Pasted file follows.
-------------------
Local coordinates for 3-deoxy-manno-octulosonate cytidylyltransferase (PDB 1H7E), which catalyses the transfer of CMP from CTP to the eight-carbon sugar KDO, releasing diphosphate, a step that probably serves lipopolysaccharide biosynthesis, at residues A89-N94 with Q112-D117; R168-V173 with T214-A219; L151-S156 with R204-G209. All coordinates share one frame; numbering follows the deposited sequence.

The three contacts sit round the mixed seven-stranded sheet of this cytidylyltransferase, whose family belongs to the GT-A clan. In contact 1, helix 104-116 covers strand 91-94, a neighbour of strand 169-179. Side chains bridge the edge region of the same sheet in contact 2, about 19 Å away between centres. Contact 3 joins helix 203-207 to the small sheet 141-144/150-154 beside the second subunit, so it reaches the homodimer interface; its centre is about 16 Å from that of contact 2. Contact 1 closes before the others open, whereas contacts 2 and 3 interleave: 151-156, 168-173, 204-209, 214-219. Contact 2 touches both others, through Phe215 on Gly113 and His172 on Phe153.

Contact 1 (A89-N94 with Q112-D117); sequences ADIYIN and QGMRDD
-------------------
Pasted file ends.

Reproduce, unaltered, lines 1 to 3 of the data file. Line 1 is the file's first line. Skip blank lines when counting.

Local coordinates for 3-deoxy-manno-octulosonate cytidylyltransferase (PDB 1H7E), which catalyses the transfer of CMP from CTP to the eight-carbon sugar KDO, releasing diphosphate, a step that probably serves lipopolysaccharide biosynthesis, at residues A89-N94 with Q112-D117; R168-V173 with T214-A219; L151-S156 with R204-G209. All coordinates share one frame; numbering follows the deposited sequence.

The three contacts sit round the mixed seven-stranded sheet of this cytidylyltransferase, whose family belongs to the GT-A clan. In contact 1, helix 104-116 covers strand 91-94, a neighbour of strand 169-179. Side chains bridge the edge region of the same sheet in contact 2, about 19 Å away between centres. Contact 3 joins helix 203-207 to the small sheet 141-144/150-154 beside the second subunit, so it reaches the homodimer interface; its centre is about 16 Å from that of contact 2. Contact 1 closes before the others open, whereas contacts 2 and 3 interleave: 151-156, 168-173, 204-209, 214-219. Contact 2 touches both others, through Phe215 on Gly113 and His172 on Phe153.

Contact 1 (A89-N94 with Q112-D117); sequences ADIYIN and QGMRDD